The team have also unlocked strategic relationships through accelerators and cohort programs, in both the agriculture and technology ecosystem. Ripe Robotics took part in the inaugural Western Growers’ Global Harvest Automation Initiative, and is today graduating from Startmate - ANZ’s most prestigious startup accelerator.

Solving an endemic painpoint; exacerbated by the pandemic

Farmers rely on itinerant fruit pickers; but hiring, training, and managing this itinerant workforce is difficult and costly - representing 40% of a farmer’s cost base. Moreover, those inexperienced in fruit-picking take time to skill up - during the ramp up, they’re wont to pick fruit before it’s ripe, or damage fruit with rough handling.

Add in a pandemic and international border closures to the mix, and you have farmers tearing their hair out; in February 2021, there were 7,000 fruitpicking vacancies in Australia, and millions of dollars of fruit rotting on trees.

Ripe Robotics addresses this pressing pain-point; Ripe’s robots can pick fruit and change bins at a similar speed to humans, but can work under more conditions, including at night, and needs less downtime. Ripe’s computer-vision enabled sensors ensures it only picks fruit that is ripe, and fruit is picked in a manner which results in less spoilt fruit from rough handling (in our due diligence we learnt that a bruised apple can only fetch 10% of the price of a good apple).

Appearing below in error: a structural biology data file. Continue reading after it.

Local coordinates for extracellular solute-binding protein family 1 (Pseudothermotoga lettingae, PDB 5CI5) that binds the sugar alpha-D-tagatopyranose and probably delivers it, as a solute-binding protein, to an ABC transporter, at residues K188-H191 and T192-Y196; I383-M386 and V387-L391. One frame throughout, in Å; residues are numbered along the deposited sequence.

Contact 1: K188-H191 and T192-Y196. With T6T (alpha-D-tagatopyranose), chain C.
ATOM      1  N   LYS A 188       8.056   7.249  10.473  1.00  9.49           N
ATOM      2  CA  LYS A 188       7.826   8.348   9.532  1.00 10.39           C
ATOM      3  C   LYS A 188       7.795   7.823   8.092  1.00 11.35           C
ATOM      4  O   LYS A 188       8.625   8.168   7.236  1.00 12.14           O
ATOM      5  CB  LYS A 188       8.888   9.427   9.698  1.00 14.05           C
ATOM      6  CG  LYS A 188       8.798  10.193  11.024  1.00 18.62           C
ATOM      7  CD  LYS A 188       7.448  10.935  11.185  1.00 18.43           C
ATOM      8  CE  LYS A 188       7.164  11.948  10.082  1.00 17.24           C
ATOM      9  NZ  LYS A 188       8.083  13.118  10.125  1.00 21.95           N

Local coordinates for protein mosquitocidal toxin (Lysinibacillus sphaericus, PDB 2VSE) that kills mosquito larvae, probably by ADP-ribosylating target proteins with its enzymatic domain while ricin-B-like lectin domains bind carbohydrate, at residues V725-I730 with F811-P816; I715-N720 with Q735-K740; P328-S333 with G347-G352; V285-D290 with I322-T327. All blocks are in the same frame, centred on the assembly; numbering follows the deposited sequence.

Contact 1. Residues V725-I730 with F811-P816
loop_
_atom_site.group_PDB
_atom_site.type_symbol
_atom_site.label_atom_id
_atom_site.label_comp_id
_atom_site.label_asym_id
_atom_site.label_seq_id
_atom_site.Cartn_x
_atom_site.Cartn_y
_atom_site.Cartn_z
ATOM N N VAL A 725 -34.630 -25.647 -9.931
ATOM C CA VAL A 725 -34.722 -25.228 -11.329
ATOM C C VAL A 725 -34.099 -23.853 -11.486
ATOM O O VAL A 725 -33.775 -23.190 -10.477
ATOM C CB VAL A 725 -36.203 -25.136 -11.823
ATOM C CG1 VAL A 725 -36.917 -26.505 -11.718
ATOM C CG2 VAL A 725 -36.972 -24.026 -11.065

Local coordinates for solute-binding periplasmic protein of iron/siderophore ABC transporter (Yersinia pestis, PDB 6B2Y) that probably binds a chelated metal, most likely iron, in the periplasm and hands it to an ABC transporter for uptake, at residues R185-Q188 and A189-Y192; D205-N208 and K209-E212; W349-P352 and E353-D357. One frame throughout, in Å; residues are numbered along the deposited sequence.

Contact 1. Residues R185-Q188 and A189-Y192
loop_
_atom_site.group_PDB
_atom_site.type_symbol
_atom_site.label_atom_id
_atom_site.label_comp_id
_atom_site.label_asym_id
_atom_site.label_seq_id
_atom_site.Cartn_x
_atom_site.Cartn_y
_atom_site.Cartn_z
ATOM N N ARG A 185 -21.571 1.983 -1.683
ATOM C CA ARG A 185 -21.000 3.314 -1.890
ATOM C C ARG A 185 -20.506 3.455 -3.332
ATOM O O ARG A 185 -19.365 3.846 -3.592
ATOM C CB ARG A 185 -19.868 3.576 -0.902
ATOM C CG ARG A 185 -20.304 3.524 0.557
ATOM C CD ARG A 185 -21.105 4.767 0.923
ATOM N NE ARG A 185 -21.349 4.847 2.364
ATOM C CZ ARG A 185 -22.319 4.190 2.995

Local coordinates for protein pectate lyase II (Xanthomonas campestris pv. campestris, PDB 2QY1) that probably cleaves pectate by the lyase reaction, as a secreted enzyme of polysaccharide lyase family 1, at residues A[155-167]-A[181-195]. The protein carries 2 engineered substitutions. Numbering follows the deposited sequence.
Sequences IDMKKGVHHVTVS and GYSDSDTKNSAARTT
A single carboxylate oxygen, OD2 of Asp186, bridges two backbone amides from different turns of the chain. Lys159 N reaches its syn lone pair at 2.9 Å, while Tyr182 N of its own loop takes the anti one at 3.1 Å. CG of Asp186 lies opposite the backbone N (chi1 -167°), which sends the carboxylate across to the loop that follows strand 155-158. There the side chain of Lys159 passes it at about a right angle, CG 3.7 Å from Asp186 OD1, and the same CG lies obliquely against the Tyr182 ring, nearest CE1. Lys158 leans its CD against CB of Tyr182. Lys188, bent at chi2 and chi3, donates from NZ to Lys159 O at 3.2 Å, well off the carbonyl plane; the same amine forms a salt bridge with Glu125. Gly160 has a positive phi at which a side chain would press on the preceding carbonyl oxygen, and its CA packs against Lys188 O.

Capital efficient, scalable hardware

AfterWork loves to back capital efficient companies. As we discuss in our investment principles: capital efficient companies are able to make swift and iterative changes in their product development, business model, and go-to-market strategies with limited resources. Generally, capital efficient companies are able to grow much faster than companies that are capital intensive, and are able to experiment and course correct where needed.

As a hardware company, it’s sometimes difficult to be capital efficient. However, with their resourcefulness and ingenuity, the Ripe team have pulled off this feat. Ripe’s robots are modular: constructed from off-the-shelf components, which can be swapped out and upgraded as computer vision and sensor technology improves. This modular approach has allowed Ripe to execute at pace; Ripe can manufacture fully-functioning robots in two weeks, and 10% of the cost of some of its direct competitors.